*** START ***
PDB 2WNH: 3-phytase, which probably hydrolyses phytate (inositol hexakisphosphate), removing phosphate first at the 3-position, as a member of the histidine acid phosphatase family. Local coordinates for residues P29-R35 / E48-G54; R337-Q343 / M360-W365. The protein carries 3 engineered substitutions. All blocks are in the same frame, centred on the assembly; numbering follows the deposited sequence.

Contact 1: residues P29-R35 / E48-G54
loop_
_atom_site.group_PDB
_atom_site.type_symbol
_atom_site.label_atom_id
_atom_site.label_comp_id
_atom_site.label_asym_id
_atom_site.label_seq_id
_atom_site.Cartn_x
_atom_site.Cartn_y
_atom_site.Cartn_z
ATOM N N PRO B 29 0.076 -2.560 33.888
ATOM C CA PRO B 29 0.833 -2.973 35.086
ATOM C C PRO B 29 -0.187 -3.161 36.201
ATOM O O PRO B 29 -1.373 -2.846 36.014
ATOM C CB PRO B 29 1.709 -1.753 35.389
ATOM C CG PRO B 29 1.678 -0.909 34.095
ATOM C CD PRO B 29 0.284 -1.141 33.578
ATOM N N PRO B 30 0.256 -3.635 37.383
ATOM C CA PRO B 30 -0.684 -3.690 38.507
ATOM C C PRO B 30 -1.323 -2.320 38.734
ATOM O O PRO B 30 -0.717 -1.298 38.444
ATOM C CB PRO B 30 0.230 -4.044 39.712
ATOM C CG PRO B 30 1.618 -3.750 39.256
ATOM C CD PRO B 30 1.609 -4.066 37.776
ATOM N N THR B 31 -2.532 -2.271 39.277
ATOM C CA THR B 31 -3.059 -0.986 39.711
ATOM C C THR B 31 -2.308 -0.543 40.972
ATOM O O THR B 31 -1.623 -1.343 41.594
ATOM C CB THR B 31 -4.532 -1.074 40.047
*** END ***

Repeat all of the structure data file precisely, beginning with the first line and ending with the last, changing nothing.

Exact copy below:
PDB 2WNH: 3-phytase, which probably hydrolyses phytate (inositol hexakisphosphate), removing phosphate first at the 3-position, as a member of the histidine acid phosphatase family. Local coordinates for residues P29-R35 / E48-G54; R337-Q343 / M360-W365. The protein carries 3 engineered substitutions. All blocks are in the same frame, centred on the assembly; numbering follows the deposited sequence.

Contact 1: residues P29-R35 / E48-G54
loop_
_atom_site.group_PDB
_atom_site.type_symbol
_atom_site.label_atom_id
_atom_site.label_comp_id
_atom_site.label_asym_id
_atom_site.label_seq_id
_atom_site.Cartn_x
_atom_site.Cartn_y
_atom_site.Cartn_z
ATOM N N PRO B 29 0.076 -2.560 33.888
ATOM C CA PRO B 29 0.833 -2.973 35.086
ATOM C C PRO B 29 -0.187 -3.161 36.201
ATOM O O PRO B 29 -1.373 -2.846 36.014
ATOM C CB PRO B 29 1.709 -1.753 35.389
ATOM C CG PRO B 29 1.678 -0.909 34.095
ATOM C CD PRO B 29 0.284 -1.141 33.578
ATOM N N PRO B 30 0.256 -3.635 37.383
ATOM C CA PRO B 30 -0.684 -3.690 38.507
ATOM C C PRO B 30 -1.323 -2.320 38.734
ATOM O O PRO B 30 -0.717 -1.298 38.444
ATOM C CB PRO B 30 0.230 -4.044 39.712
ATOM C CG PRO B 30 1.618 -3.750 39.256
ATOM C CD PRO B 30 1.609 -4.066 37.776
ATOM N N THR B 31 -2.532 -2.271 39.277
ATOM C CA THR B 31 -3.059 -0.986 39.711
ATOM C C THR B 31 -2.308 -0.543 40.972
ATOM O O THR B 31 -1.623 -1.343 41.594
ATOM C CB THR B 31 -4.532 -1.074 40.047